Brazil Policy Recommendations

Spotlight Activity: Brazil Policy Recommendations

By signing the Paris Agreement on September 2016, Brazil pledged an ambitious “intended Nationally Determined Contribution (iNDC)” in order to contribute to the global response to the threat of climate change by keeping a global temperature rise during the 21st century well below 2 degrees Celsius above pre-industrial levels while also pursuing efforts to limit the temperature increase even further to 1.5 degrees Celsius (as per the United Nations Framework Convention on Climate Change – UNFCCC website). 

Brazil assumed the commitment of reducing greenhouse gas emissions by 37% below 2005 levels in 2025 and, subsequently, by 43% below 2005 levels in 2030. This pledge set an absolute target in relation to a base year (2005), covers 100% of the Brazilian territory, is economy-wide and follows as metric the 100-year Global Warming Potential (GWP-100) using IPCC AR5 values. 

As per the document sent to UNFCCC, the Brazilian government sees adaptation as a fundamental element to tackle climate change and enhance resilience of populations, ecosystems, infrastructure and production systems. In this sense, a National Adaptation Plan – NAP – was formulated and its implementation is still in course. 

The Brazilian NAP, which involves several stakeholders (from government to population, private initiative and academia), has as its main goal implementing knowledge management systems, research, technology, actions and processes to conduct climate adaptation planning. Through the NAP, Brazil´s vision for its adaptation undertakings is to integrate, where appropriate, vulnerabilities and climate risk management into public policies and strategies, as well as to enhance the coherence of national and local development strategies with adaptation measures.

Policy Recommendations

In order to achieve its commitment to the UNFCCC, Brazil´s main tackling areas and plans are: 

  1. Sustainable Use of Bioenergy

Brazil already has a large and successful biofuel program, including cogeneration of electricity through the use of biomass, but in order to comply with its pledge, it expects to increase the share of sustainable biofuels in the Brazilian energy mix to approximately 18% by 2030, by expanding biofuel consumption, ethanol supply and the share of biodiesel in the diesel mix; 

  1. Improvement of Land Use and Deforestation:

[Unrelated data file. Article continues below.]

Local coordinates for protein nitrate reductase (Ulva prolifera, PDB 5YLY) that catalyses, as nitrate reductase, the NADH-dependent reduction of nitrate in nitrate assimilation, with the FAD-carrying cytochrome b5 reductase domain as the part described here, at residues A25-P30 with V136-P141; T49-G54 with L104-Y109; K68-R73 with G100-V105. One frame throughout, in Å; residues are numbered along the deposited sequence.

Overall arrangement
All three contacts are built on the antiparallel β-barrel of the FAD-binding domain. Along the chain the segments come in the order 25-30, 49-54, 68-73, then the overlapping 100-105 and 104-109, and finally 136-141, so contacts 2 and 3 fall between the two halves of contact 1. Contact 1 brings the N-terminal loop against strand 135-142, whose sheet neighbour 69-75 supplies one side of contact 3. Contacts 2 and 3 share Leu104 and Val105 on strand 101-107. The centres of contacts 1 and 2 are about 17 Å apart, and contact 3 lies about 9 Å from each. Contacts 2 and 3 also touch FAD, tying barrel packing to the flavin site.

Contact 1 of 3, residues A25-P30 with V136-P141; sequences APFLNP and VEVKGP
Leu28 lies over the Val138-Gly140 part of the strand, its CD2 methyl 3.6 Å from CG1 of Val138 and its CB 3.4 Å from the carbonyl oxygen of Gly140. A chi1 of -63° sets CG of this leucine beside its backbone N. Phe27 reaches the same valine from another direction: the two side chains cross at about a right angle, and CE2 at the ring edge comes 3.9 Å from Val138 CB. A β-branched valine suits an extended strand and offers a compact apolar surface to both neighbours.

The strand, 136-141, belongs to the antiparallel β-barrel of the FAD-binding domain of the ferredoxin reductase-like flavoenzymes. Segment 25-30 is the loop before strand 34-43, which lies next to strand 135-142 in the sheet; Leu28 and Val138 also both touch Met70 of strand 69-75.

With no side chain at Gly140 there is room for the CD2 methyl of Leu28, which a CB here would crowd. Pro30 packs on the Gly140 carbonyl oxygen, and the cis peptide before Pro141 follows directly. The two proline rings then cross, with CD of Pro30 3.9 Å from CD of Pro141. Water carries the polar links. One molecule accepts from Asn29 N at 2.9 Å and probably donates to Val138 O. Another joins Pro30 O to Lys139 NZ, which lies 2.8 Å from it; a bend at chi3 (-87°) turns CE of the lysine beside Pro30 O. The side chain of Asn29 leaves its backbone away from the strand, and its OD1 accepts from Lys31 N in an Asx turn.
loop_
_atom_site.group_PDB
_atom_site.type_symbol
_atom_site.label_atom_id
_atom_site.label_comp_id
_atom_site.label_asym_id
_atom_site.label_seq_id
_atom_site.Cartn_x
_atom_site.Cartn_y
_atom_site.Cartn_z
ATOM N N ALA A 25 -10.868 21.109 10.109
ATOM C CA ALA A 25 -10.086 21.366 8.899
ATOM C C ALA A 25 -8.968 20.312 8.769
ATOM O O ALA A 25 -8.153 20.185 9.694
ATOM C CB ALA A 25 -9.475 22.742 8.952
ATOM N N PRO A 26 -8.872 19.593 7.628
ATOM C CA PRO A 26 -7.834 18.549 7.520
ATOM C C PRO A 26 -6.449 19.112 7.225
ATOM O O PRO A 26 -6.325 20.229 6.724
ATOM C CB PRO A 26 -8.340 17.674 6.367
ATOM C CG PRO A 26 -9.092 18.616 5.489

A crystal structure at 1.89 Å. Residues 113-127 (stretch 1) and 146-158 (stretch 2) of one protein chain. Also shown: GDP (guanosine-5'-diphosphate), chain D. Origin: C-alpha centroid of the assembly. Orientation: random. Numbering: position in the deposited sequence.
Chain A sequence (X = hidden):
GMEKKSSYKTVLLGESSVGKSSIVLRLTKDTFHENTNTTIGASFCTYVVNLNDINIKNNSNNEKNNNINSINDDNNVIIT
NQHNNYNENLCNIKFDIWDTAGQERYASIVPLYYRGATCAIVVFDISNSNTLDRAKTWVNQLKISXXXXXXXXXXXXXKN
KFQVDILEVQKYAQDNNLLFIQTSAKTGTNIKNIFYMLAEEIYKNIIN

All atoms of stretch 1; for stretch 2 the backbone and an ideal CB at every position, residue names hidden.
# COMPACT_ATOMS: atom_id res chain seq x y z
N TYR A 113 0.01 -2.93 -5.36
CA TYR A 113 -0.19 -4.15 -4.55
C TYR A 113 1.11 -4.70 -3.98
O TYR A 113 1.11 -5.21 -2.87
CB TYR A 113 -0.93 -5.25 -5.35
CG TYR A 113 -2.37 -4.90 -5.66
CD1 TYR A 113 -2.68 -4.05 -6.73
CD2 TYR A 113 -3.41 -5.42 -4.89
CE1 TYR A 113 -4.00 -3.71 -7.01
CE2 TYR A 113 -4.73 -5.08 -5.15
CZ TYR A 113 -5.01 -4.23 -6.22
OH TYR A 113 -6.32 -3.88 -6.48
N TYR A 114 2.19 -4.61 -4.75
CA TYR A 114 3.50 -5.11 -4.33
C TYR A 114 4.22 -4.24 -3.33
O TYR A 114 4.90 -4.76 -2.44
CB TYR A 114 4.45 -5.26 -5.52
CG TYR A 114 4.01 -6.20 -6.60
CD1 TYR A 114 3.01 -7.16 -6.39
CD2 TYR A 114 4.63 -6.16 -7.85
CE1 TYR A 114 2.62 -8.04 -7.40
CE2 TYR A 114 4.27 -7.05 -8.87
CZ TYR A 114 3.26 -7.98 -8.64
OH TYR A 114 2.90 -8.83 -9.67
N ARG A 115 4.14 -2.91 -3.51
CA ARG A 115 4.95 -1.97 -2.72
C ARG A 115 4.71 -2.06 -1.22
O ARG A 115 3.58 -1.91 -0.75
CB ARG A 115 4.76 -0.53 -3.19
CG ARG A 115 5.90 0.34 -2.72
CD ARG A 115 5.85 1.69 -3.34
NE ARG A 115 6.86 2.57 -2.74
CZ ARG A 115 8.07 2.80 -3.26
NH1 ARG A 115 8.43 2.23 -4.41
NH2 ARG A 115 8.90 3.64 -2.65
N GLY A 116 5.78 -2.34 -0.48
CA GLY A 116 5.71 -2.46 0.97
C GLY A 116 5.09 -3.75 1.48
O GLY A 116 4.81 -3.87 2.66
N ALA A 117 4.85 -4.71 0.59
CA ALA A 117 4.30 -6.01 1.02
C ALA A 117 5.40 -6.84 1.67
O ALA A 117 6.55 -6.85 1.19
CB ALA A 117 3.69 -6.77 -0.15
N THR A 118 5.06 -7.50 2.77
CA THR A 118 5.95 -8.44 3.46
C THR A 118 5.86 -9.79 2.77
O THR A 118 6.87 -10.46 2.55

Brazil was able to implement a deforestation plan that, throughout 2004 to 2014 achieved the impressive result of reducing deforestation rate in the Brazilian Amazon by 82%, which contributed to the reduction of emissions from deforestation by 55%. Further, the country plans to strengthen and enforce its Forest Code, at a Federal level; obtain zero illegal deforestation in the Amazon by 2030; restore and reforest 12 million hectares of forests by 2030; and enhance sustainable native forest management systems; 

  1. Increased Use of Renewable Energy

To achieve its INDC pledge, Brazil has committed to a 45% share of renewables within the energy matrix by 2030 through the expansion of both non-fossil and renewable energy sources (other than hydropower) and the increase of efficiency gains in the electricity sector. 

Activity Rating: ** Standing Still

Brazil’s strategies for achieving its Paris Agreement commitments are now in danger. As per the Climate Action Tracker website – www.climateactiontracker.org 2005, the base year for Brazil’s NDC targets was a year with particularly high emissions. Since then emissions have been increasing at a faster rate than GDP per capita, even in recession years, as shown by the SEEG – System for Estimating Greenhouse Emissions. 

Brazil’s progress in mitigating forestry emissions, a key part of the country´s total GHG emission reduction, has stopped since 2005, with deforestation and resulting emissions gaining speed once again. 

According to the most recent assessment of Climate Action Tracker, with currently implemented policies, Brazil will reach emissions levels (excluding Land Use, Land use change and Forestry) in 2025 and 2030 that are actually 28% and 33% higher than 2005 levels. With deforestation in a rising trend and being LULUCF the largest source of GHG emissions in Brazil, the NDC assumed with the Paris Agreement is heavily endangered. 

Considering that the other tackling fronts, such as renewable sources of energy and bioenergy are heading towards their goals (more due to a natural aptitude Brazil has for both than due to political efforts), it is now urgent that the Brazilian government start strengthening policies envisaging reduction of deforestation, not only in order to comply with its NDC but mainly due to the relevance our forests have for environmental services, biodiversity and carbon sequestration in a worldwide scale. 

Take Action

Please send the following message to the policymaker(s) below. 

Dear Minister, 

We recommend that your Ministry update the greenhouse gas emissions pledge of Brazil to the Paris Agreement before November 2030. Your updated pledge should be aimed at reaching a target of 432 MTCO2. We recommend that, in order to achieve this goal, you make efforts to comply with the Brazilian Forestry Code and implement stricter deforestation controls, especially in the Brazilian Amazon, including local oversight, dismantlement of illegal logging, cattle-ranching and grains production, and envisaging the protection of local communities and biodiversity.

Send Action Alert Message to:

Mr. Ricardo Salles, Ministry of Environment

Telefones: (61) 2028-1057/1289/1422
Esplanada dos Ministérios, Bloco B, 5º andar
70068-900 – Brasília – DF

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